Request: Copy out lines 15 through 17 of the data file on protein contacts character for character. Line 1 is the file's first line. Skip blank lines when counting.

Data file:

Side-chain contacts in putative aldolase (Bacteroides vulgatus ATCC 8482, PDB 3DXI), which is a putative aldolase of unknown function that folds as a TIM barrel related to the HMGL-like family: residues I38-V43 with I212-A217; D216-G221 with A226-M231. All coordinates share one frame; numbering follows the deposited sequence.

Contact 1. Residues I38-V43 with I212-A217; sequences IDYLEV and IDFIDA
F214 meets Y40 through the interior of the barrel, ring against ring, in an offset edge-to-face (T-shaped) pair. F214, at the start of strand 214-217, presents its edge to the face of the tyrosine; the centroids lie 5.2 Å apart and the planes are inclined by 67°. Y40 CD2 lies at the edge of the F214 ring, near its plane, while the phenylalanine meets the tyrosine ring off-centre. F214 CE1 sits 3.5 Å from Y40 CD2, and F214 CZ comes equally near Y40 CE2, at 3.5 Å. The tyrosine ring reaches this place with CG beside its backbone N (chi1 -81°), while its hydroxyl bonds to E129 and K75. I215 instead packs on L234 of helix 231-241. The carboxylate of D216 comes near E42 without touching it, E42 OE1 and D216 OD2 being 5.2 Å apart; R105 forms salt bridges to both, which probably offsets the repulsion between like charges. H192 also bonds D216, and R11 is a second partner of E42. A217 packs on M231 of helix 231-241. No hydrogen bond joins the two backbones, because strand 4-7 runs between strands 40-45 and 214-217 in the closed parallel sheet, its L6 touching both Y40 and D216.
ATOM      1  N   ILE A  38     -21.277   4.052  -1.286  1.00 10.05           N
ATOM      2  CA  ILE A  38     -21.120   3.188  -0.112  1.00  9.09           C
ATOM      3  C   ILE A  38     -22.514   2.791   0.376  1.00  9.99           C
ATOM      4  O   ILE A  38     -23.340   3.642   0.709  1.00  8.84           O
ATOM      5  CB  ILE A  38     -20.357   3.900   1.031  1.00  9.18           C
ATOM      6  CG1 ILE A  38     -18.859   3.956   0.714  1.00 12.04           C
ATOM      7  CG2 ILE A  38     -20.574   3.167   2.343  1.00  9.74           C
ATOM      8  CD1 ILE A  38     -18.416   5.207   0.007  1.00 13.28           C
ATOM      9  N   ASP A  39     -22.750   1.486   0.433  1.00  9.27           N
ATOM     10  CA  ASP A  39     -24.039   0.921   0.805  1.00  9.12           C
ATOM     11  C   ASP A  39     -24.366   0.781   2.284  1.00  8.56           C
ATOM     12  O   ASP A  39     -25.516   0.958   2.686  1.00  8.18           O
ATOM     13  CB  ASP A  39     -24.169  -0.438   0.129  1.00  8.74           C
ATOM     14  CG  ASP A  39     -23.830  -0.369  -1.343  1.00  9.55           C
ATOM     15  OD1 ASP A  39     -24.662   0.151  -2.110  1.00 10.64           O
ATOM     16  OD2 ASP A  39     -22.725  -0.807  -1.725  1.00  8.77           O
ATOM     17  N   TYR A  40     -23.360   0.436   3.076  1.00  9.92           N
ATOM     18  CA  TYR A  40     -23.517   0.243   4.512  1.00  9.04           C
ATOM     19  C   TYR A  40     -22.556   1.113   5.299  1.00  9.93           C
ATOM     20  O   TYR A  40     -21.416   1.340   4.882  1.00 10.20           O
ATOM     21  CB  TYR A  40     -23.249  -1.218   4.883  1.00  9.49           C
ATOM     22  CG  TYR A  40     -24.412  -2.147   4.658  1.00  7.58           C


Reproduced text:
ATOM     12  O   ASP A  39     -25.516   0.958   2.686  1.00  8.18           O
ATOM     13  CB  ASP A  39     -24.169  -0.438   0.129  1.00  8.74           C
ATOM     14  CG  ASP A  39     -23.830  -0.369  -1.343  1.00  9.55           C